Why the Success of ‘The Boy and the Heron’ May Lead to Another Miyazaki Movie

TheWrap magazine: “If this film becomes a major hit, then he may make another film,” says producer Toshio Suzuki

The Boy and the Heron Miyazaki
Studio Ghibli's "The Boy and the Heron"

When legendary Japanese animator Hayao Miyazaki decided to come out of self-announced retirement a few years after making 2013’s “The Wind Rises,” it didn’t come as a shock to his longtime producer, close friend and Studio Ghibli president Toshio Suzuki. But the news, which meant that the studio would have to reopen and bring in new staff, didn’t make Suzuki especially happy, either.

“I wasn’t surprised, but I did feel disappointed,” Suzuki said in an email interview. “I want my second life back! Even after he announced his retirement, as we saw each other every day, I realized that Miyazaki’s feeling of wanting to make another film was getting stronger, so I was resigned to it.” 

“The Boy and the Heron,” which won the animation awards from the New York and Los Angeles film critics, is Miyazaki at his most autobiographic and ambitious. The story follows a young boy named Mahito (Soma Santoki), who loses his mother during World War II in a hospital fire. He then travels with his father, an air munitions factory owner, to the countryside, where he encounters a mysterious heron who transports him to an in-between realm where time and space are turned upside down.

As much as the film is a fantasy, it also draws on Miyazaki’s own childhood. “I am very familiar with his upbringing,” Suzuki said, “and his feeling toward his mother is the everlasting theme for his creativity.” But that didn’t mean that the personal would take precedence over the universal. “Miyazaki has projected himself into his works in the past, but his stance of completing a film that the audience can enjoy as entertainment has never wavered,” he said.

The result is one of Studio Ghibli’s most visually sumptuous works, sometimes veering into the realm of the hallucinogenic. The movie’s animation is all the more startling by the fact that it was created using hand-drawn techniques, which Suzuki admitted are something of a dying art in Japan.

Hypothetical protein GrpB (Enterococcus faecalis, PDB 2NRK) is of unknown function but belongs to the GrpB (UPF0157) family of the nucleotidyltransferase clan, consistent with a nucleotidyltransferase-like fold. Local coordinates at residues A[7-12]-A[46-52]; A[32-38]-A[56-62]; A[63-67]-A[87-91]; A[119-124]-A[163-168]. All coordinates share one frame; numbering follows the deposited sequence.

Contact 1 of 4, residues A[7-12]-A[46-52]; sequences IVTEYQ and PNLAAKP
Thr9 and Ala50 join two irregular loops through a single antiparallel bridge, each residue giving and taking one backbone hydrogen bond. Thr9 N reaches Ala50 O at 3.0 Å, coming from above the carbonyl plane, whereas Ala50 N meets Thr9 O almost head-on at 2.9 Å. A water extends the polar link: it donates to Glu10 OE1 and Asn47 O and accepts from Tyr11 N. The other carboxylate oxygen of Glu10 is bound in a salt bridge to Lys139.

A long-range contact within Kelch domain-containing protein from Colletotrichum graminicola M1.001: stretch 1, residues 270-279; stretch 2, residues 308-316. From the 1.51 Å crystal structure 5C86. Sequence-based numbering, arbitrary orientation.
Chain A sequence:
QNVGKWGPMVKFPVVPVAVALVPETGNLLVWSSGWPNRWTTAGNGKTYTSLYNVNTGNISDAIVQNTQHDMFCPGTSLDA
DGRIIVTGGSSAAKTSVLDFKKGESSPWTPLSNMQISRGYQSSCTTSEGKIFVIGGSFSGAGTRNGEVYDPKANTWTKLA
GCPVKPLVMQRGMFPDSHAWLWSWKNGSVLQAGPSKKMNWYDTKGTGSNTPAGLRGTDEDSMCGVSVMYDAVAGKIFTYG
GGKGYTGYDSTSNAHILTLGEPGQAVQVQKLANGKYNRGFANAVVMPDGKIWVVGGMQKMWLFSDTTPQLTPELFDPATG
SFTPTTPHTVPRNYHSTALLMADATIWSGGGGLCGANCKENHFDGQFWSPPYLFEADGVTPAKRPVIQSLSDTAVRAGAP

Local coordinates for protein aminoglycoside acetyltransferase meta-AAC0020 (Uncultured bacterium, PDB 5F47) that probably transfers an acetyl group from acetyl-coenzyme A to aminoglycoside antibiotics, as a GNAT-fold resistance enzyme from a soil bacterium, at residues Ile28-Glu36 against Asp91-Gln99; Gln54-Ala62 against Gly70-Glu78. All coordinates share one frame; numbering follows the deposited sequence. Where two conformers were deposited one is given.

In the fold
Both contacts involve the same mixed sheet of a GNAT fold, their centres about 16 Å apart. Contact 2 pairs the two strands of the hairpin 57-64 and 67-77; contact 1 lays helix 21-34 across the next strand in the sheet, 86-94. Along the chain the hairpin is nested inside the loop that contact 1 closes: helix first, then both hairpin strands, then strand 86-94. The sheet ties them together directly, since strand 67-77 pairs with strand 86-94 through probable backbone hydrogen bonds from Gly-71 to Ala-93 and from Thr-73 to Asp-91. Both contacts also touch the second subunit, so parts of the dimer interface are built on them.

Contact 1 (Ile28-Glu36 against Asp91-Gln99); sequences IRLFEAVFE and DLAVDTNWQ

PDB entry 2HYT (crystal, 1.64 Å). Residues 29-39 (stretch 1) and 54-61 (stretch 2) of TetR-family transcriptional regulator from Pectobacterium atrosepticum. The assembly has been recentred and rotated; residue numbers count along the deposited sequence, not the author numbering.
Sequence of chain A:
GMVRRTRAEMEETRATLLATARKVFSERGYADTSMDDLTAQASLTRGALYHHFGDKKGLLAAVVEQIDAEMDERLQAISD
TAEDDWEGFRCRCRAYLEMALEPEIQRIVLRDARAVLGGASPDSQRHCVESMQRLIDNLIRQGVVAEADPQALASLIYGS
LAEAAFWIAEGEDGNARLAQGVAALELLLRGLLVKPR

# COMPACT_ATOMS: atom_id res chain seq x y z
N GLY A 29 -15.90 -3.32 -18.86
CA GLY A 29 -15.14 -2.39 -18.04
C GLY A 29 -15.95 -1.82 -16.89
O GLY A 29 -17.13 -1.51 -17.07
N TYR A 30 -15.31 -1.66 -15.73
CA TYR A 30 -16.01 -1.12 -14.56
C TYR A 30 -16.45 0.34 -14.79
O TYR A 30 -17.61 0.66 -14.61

“The biggest challenge was how to gather together animators who could draw the frames as Miyazaki wanted,” he said. “In the Japanese animation world, there are fewer people who are talented in hand-drawn animation. Fortunately, Japan’s top-class, brilliant animators were willing to put aside their other work in order to participate in Miyazaki’s film.”

The director, who will be 83 in January, was not able to be as hands-on as he once was. “He is no longer able to check and redraw all of the frames as he did when he was younger,” Suzuki said. Supervising animator Takeshi Honda oversaw the revision of frames, and work proceeded slowly. “We provided a production environment for which plenty of time was allotted, without setting a deadline. We adjusted to Miyazaki’s pace of working and didn’t push him.”

But they didn’t change the director’s basic stance, which has always been to do things by hand, not with computer graphics – a decision that can complicate the work enormously. “In the scene where many birds fly around, we did not use CG, so each bird was drawn entirely by hand,” Suzuki said.  

When “The Boy and the Heron” was finally released in America in December, it became the first Miyazaki movie to top the domestic box-office chart. And that might be good news for animation fans who are hoping for another Miyazaki movie.

“His desire to make more films has become stronger and he has many ideas, but we don’t know if they will lead to another film,” Suzuki said. “Currently he is very concerned about whether this film will be seen by many viewers. If this film becomes a major hit, then he may make another film. If that happens, then my second life may be delayed once again.”

A version of this story first appeared in the Awards Preview issue of TheWrap’s awards magazine. Read more from the issue here.

Ava DuVernay photo by Maya Iman


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